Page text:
But legal authorisation has already been given by secret judges’ decisions beforehand. They’ll listen to whatever they want.
The first of Snowden’s revelations that reporter Glenn Greenwald released in the British Guardian and the Washington Post concerned this surveillance of every phone call in the US.
The second revelation was about the even broader dragnet of Internet communications throughout the world. This is done by wholesale monitoring via services offered by companies such as Google, Facebook, Apple and Verizen.
These huge firms are fearful that the revelations will cause users worldwide to distrust them. The British Financial Times, always on the lookout for a business opportunity, speculated that European outfits may seek to move into this market with the promise they will not do business with the NSA.
This overwhelming search and seizure without the fig leaf of probable cause, or even suspicion of a crime by those targeted, is in direct violation of the Bill of Rights in the US Constitution.
The NSA can zero in on anything that relates to “national security” as they sift through the data. Whenever the rulers use this phrase, they mean their security.
This can mean monitoring striking workers, union dissidents, socialists, civil rights and immigration rights activists, and anyone the capitalists think might disturb their “security”.
There can be no doubt they monitored, read or listened in to every Facebook entry, every tweet, every phone call of the participants of the Occupy movement. Nor any doubt this information was used to coordinate the nation-wide police dispersal of that movement.
After these revelations, no one should anyone have any doubt on that score.
The dragnet of the Internet means they also monitor every email, tweet or Facebook posting of protesters throughout the world. Does the NSA share this information with its allies, such as the governments of Israel, Saudi Arabia, Bahrain? Did it share with Hosni Mubarak during the protest wave that eventually brought the Egyptian dictator down?
Since much commerce is done over the Internet, the NSA is gathering information about the trade and commercial secrets of US capitalist competitors throughout the world. This is being done while the US is loudly protesting that China is hacking such secrets of US firms.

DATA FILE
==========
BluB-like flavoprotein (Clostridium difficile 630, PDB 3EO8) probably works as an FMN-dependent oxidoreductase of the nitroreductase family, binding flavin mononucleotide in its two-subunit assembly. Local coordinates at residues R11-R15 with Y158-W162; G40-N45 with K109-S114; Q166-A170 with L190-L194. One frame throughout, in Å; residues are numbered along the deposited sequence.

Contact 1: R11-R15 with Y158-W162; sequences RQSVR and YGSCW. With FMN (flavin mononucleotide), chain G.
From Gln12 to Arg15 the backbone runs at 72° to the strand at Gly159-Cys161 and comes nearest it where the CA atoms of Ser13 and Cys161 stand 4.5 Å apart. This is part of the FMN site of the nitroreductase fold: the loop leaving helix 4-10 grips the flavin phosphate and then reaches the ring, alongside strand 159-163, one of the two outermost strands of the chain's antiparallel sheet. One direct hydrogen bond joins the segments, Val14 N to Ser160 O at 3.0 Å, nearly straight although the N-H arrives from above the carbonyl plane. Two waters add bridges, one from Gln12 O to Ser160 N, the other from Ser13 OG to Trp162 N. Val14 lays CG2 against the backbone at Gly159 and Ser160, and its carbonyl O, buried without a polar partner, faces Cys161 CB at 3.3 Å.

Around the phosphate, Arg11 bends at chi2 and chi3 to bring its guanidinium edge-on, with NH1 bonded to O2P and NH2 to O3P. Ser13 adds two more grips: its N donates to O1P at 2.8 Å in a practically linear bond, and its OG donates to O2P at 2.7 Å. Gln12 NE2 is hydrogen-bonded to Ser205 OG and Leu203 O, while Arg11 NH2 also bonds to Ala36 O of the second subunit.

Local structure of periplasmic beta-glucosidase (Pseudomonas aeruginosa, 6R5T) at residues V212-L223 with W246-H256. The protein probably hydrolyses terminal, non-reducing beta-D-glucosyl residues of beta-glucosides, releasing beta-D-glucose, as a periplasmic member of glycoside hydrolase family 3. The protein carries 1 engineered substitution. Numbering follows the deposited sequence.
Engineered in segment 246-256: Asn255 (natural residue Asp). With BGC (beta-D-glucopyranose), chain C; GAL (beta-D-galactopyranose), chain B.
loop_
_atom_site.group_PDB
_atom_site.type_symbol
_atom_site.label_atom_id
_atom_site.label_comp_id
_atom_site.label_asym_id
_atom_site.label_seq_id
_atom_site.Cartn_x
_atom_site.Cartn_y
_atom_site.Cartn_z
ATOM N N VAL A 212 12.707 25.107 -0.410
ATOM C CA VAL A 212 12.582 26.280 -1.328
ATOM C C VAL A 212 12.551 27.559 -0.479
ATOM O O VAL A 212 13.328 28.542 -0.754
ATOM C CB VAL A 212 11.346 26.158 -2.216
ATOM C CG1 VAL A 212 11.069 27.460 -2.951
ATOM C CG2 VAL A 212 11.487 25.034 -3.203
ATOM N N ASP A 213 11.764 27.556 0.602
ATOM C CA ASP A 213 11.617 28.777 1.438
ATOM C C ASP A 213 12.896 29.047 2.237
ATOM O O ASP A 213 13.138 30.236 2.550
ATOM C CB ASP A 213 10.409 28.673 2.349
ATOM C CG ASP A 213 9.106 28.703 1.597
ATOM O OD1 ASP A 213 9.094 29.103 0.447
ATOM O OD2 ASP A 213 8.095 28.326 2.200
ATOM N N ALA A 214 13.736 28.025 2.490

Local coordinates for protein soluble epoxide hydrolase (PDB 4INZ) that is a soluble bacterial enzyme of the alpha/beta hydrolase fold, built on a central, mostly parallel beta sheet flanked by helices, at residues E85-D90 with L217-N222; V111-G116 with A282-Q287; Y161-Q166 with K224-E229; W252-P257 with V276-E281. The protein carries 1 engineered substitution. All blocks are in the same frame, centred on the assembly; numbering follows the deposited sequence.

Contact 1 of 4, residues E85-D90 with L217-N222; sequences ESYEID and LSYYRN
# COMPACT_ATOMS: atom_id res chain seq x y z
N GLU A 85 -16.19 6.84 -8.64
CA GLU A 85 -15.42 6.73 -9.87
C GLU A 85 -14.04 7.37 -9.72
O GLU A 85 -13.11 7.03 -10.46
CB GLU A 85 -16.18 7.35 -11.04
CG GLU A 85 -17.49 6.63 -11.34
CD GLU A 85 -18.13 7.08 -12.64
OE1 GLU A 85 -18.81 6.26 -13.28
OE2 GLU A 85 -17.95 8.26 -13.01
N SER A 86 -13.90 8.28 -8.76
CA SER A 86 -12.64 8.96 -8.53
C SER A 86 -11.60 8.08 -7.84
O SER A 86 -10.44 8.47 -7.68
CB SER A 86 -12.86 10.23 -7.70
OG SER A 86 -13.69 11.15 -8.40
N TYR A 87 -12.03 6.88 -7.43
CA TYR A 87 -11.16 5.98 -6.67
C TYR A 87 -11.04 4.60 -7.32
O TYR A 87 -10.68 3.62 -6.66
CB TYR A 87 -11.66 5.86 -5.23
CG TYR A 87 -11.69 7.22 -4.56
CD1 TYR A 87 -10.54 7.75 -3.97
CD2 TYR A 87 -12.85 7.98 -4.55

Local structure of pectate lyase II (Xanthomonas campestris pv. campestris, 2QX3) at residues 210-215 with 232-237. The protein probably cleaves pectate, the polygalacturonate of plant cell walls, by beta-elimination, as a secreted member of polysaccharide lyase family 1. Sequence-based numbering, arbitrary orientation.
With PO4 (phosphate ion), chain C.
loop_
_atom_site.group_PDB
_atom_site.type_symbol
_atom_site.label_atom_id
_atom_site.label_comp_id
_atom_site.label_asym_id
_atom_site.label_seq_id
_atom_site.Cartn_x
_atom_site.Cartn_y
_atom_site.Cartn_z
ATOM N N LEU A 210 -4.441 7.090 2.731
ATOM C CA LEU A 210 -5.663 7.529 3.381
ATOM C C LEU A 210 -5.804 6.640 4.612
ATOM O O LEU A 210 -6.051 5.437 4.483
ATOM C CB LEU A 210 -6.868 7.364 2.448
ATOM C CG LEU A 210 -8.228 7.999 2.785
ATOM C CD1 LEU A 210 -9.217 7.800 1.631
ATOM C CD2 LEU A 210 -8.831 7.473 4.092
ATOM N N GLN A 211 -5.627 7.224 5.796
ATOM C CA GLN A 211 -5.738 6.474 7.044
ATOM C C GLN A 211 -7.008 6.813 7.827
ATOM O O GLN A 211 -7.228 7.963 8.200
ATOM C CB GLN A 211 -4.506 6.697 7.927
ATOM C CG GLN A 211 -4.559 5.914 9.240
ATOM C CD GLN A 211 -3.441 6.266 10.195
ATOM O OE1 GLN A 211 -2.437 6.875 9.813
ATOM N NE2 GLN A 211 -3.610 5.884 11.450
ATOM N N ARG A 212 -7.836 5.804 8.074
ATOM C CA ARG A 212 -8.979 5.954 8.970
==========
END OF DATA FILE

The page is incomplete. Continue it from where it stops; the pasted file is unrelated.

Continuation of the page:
A further revelation from Snowden — and Greenwald promises more to come — is that Obama ordered his senior national security and intelligence officials to draw up a list of potential foreign targets for US cyber-attacks.
The Obama administration itself characterises such cyber-attacks as “acts of war” when accusing other nations of carrying them out.
Then Greenwald revealed more details about an NSA data-mining tool called Boundless Informant. In just one month, March, the NSA collected 97 billion pieces of information from computer networks worldwide.
A top-secret “global heat map” showed the most frequently targeted were Iran, Pakistan, Jordan, Egypt and India. In the same month, the NSA collected three billion pieces of information from computers in the US under the program.
In the new Kafkaesque world of the “national security state”, logic is of a special type. Snowden committed a crime, you see, because the very existence of the huge surveillance operation itself was classified. Therefore, revealing its existence violated the rules of classification of state secrets.
After the first revelations, Obama said he welcomed discussion on them. But the discussion itself could not have begun if Snowden had not revealed the existence of the program, which was to have been kept secret.
So Obama welcomes a discussion on the existence of the program, but seeks to jailed the person who revealed its existence, which Obama tried to hide.
In reality, the administration is moving to squash any real debate by coming down with an iron fist.
Whether this will work, or whether a mass movement in defense of democratic rights begins to coalesce around these revelations remains to be seen.
[Barry Sheppard was a long-time leader of the US Socialist Workers Party and the Fourth International. He recounts his experience in the SWP in a two-volume book, The Party — the Socialist Workers Party 1960-1988, available from Resistance Books. Read more of Sheppard's articles.]